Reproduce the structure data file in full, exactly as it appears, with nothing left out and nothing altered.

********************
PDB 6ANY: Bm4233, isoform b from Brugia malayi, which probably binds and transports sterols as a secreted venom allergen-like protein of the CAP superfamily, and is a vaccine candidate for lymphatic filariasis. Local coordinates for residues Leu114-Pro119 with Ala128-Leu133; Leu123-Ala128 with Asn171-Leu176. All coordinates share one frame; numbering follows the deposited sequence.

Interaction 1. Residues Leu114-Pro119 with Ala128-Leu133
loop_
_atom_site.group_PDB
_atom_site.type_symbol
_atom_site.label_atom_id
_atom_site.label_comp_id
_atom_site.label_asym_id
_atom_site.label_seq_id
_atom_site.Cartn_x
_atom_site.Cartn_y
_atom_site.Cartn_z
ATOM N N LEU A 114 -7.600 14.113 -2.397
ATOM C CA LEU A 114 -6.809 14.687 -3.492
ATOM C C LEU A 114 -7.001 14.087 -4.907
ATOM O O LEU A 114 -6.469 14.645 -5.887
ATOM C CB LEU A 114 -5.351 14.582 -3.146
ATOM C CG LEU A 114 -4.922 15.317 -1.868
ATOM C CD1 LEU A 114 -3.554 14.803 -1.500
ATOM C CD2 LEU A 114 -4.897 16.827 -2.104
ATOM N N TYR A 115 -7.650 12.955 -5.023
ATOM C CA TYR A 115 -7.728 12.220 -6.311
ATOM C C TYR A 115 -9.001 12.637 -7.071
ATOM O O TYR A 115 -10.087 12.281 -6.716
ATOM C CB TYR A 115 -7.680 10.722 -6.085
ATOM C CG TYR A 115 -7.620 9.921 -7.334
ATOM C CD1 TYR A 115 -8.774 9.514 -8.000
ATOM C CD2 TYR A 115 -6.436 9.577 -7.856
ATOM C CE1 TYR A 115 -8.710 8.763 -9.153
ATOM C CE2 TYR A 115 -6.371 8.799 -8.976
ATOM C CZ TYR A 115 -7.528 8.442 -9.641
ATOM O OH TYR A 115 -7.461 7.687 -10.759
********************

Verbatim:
PDB 6ANY: Bm4233, isoform b from Brugia malayi, which probably binds and transports sterols as a secreted venom allergen-like protein of the CAP superfamily, and is a vaccine candidate for lymphatic filariasis. Local coordinates for residues Leu114-Pro119 with Ala128-Leu133; Leu123-Ala128 with Asn171-Leu176. All coordinates share one frame; numbering follows the deposited sequence.

Interaction 1. Residues Leu114-Pro119 with Ala128-Leu133
loop_
_atom_site.group_PDB
_atom_site.type_symbol
_atom_site.label_atom_id
_atom_site.label_comp_id
_atom_site.label_asym_id
_atom_site.label_seq_id
_atom_site.Cartn_x
_atom_site.Cartn_y
_atom_site.Cartn_z
ATOM N N LEU A 114 -7.600 14.113 -2.397
ATOM C CA LEU A 114 -6.809 14.687 -3.492
ATOM C C LEU A 114 -7.001 14.087 -4.907
ATOM O O LEU A 114 -6.469 14.645 -5.887
ATOM C CB LEU A 114 -5.351 14.582 -3.146
ATOM C CG LEU A 114 -4.922 15.317 -1.868
ATOM C CD1 LEU A 114 -3.554 14.803 -1.500
ATOM C CD2 LEU A 114 -4.897 16.827 -2.104
ATOM N N TYR A 115 -7.650 12.955 -5.023
ATOM C CA TYR A 115 -7.728 12.220 -6.311
ATOM C C TYR A 115 -9.001 12.637 -7.071
ATOM O O TYR A 115 -10.087 12.281 -6.716
ATOM C CB TYR A 115 -7.680 10.722 -6.085
ATOM C CG TYR A 115 -7.620 9.921 -7.334
ATOM C CD1 TYR A 115 -8.774 9.514 -8.000
ATOM C CD2 TYR A 115 -6.436 9.577 -7.856
ATOM C CE1 TYR A 115 -8.710 8.763 -9.153
ATOM C CE2 TYR A 115 -6.371 8.799 -8.976
ATOM C CZ TYR A 115 -7.528 8.442 -9.641
ATOM O OH TYR A 115 -7.461 7.687 -10.759